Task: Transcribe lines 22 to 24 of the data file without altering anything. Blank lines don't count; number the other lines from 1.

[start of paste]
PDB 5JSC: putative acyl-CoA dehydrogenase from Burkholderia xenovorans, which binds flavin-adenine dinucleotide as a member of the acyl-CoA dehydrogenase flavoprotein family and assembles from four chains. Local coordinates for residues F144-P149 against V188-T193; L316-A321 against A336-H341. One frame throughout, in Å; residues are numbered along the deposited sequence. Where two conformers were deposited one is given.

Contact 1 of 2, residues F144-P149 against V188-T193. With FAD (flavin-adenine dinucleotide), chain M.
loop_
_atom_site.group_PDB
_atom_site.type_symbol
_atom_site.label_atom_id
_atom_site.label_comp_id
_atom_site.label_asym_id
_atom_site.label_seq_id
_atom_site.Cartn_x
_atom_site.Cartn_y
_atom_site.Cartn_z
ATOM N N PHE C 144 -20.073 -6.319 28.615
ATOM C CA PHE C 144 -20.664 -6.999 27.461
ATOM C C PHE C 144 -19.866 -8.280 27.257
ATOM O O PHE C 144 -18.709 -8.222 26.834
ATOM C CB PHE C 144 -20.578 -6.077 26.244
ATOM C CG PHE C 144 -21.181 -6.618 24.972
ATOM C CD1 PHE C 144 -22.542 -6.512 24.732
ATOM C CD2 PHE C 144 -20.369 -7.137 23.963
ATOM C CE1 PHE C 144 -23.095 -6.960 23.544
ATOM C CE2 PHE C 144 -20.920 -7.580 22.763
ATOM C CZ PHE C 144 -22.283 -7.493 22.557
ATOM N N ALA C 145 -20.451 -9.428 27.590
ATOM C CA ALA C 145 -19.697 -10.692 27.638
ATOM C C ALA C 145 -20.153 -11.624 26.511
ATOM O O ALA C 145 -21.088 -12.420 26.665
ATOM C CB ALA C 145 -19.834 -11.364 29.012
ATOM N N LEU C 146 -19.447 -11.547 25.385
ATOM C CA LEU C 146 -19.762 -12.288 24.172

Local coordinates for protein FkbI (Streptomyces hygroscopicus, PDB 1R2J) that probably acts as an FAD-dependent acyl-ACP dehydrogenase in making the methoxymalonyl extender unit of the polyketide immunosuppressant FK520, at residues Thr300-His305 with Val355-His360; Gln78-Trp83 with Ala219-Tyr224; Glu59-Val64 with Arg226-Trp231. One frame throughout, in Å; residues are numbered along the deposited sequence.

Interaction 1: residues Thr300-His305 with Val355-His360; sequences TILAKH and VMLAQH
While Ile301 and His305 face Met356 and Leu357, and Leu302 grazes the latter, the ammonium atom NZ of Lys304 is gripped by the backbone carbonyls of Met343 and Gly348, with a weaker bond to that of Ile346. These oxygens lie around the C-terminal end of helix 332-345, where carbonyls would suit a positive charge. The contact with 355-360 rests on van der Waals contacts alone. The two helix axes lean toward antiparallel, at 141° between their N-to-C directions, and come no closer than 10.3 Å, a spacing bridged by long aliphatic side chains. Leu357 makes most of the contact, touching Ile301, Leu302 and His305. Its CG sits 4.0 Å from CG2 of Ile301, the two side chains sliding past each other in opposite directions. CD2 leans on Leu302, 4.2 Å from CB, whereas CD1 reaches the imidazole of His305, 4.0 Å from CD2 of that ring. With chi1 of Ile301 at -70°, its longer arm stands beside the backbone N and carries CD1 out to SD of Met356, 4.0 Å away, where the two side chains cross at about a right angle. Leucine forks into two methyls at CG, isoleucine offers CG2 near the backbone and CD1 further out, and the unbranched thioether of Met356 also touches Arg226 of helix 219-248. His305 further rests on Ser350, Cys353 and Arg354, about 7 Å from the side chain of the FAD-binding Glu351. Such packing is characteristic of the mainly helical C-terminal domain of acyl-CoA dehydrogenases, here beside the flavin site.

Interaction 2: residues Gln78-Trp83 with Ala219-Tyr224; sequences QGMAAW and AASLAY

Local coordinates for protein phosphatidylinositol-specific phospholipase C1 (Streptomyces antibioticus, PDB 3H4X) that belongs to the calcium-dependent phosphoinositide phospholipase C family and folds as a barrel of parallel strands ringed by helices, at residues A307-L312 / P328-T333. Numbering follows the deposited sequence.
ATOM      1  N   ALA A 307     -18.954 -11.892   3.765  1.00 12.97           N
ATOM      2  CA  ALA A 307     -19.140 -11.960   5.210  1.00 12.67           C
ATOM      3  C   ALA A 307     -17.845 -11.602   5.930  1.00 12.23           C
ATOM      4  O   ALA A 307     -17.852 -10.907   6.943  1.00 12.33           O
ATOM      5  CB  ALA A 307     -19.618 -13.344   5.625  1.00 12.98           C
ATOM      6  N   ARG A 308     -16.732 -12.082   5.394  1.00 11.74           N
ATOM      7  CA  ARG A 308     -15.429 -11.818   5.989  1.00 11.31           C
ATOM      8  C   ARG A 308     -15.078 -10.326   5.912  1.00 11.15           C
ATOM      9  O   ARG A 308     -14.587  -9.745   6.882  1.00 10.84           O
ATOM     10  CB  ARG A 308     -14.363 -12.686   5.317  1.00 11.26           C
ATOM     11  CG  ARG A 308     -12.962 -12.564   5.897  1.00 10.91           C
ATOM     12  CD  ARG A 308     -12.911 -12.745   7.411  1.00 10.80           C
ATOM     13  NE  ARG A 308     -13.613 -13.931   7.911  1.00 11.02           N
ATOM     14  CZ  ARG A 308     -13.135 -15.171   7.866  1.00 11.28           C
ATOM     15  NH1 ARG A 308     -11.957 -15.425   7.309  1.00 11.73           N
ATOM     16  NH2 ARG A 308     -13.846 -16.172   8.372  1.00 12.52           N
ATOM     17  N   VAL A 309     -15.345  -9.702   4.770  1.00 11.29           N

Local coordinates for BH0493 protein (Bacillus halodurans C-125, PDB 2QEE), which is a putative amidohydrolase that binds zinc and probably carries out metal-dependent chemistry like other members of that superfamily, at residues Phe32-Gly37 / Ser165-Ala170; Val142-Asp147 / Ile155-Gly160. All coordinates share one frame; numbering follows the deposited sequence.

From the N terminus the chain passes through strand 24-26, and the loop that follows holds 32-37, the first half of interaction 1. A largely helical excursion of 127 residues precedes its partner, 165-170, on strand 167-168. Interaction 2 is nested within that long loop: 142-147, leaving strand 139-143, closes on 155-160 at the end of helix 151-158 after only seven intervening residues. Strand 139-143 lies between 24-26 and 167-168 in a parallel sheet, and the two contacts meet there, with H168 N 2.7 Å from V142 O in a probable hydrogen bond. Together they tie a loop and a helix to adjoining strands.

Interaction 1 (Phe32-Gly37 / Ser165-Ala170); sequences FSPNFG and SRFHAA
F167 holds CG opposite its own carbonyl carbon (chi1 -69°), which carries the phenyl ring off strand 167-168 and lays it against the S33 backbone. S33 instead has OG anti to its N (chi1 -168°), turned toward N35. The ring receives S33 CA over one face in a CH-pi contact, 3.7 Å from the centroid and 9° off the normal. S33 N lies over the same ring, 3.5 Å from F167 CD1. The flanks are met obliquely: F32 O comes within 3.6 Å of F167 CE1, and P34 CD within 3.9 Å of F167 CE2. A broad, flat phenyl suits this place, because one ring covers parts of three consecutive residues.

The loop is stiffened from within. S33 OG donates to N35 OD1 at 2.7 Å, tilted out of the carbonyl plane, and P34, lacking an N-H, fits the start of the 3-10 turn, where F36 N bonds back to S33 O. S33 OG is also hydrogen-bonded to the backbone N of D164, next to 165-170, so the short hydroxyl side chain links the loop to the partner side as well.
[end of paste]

ATOM C CE2 PHE C 144 -20.920 -7.580 22.763
ATOM C CZ PHE C 144 -22.283 -7.493 22.557
ATOM N N ALA C 145 -20.451 -9.428 27.590